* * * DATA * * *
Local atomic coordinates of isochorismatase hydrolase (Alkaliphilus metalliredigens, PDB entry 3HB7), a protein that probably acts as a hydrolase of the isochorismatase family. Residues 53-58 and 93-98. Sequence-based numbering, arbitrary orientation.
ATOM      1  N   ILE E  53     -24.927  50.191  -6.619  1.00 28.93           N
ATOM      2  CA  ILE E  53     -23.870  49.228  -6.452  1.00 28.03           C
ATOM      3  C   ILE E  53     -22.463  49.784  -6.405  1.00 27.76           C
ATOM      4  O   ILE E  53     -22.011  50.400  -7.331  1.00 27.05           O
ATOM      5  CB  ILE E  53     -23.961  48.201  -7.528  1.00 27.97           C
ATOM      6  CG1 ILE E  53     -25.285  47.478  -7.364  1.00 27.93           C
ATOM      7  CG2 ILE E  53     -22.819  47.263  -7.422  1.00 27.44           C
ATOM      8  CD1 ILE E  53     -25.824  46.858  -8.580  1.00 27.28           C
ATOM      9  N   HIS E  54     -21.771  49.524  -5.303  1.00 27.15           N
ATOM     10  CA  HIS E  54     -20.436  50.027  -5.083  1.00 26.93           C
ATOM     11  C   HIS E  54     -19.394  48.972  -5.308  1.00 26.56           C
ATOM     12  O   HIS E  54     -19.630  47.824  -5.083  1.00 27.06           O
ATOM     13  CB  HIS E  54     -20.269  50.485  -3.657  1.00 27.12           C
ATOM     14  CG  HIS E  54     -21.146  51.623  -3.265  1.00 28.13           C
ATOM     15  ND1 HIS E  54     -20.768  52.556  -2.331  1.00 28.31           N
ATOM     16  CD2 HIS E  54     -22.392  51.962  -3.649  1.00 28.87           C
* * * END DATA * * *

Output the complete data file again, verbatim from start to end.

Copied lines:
Local atomic coordinates of isochorismatase hydrolase (Alkaliphilus metalliredigens, PDB entry 3HB7), a protein that probably acts as a hydrolase of the isochorismatase family. Residues 53-58 and 93-98. Sequence-based numbering, arbitrary orientation.
ATOM      1  N   ILE E  53     -24.927  50.191  -6.619  1.00 28.93           N
ATOM      2  CA  ILE E  53     -23.870  49.228  -6.452  1.00 28.03           C
ATOM      3  C   ILE E  53     -22.463  49.784  -6.405  1.00 27.76           C
ATOM      4  O   ILE E  53     -22.011  50.400  -7.331  1.00 27.05           O
ATOM      5  CB  ILE E  53     -23.961  48.201  -7.528  1.00 27.97           C
ATOM      6  CG1 ILE E  53     -25.285  47.478  -7.364  1.00 27.93           C
ATOM      7  CG2 ILE E  53     -22.819  47.263  -7.422  1.00 27.44           C
ATOM      8  CD1 ILE E  53     -25.824  46.858  -8.580  1.00 27.28           C
ATOM      9  N   HIS E  54     -21.771  49.524  -5.303  1.00 27.15           N
ATOM     10  CA  HIS E  54     -20.436  50.027  -5.083  1.00 26.93           C
ATOM     11  C   HIS E  54     -19.394  48.972  -5.308  1.00 26.56           C
ATOM     12  O   HIS E  54     -19.630  47.824  -5.083  1.00 27.06           O
ATOM     13  CB  HIS E  54     -20.269  50.485  -3.657  1.00 27.12           C
ATOM     14  CG  HIS E  54     -21.146  51.623  -3.265  1.00 28.13           C
ATOM     15  ND1 HIS E  54     -20.768  52.556  -2.331  1.00 28.31           N
ATOM     16  CD2 HIS E  54     -22.392  51.962  -3.649  1.00 28.87           C